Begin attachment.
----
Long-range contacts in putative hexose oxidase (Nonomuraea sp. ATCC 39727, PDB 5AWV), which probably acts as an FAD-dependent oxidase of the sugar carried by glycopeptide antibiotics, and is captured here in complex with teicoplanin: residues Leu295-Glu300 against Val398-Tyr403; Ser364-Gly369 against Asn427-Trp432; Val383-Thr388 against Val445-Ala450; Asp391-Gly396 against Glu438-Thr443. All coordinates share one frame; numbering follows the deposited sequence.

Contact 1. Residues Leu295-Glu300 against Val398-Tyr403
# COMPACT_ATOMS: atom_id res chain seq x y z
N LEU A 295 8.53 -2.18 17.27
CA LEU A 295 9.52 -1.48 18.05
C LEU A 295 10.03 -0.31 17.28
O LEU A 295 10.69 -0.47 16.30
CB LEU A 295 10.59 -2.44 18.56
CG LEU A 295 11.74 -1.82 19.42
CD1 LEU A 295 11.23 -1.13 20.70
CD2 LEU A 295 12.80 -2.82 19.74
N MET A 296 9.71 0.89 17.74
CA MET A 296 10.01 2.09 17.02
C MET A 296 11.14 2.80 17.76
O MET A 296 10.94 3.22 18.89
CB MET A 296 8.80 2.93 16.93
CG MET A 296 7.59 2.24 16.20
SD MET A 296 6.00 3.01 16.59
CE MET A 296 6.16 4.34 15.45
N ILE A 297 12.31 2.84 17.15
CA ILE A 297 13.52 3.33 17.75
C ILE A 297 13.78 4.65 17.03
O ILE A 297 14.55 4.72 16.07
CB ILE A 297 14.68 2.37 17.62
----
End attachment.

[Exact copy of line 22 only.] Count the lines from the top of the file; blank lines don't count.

C ILE A 297 13.78 4.65 17.03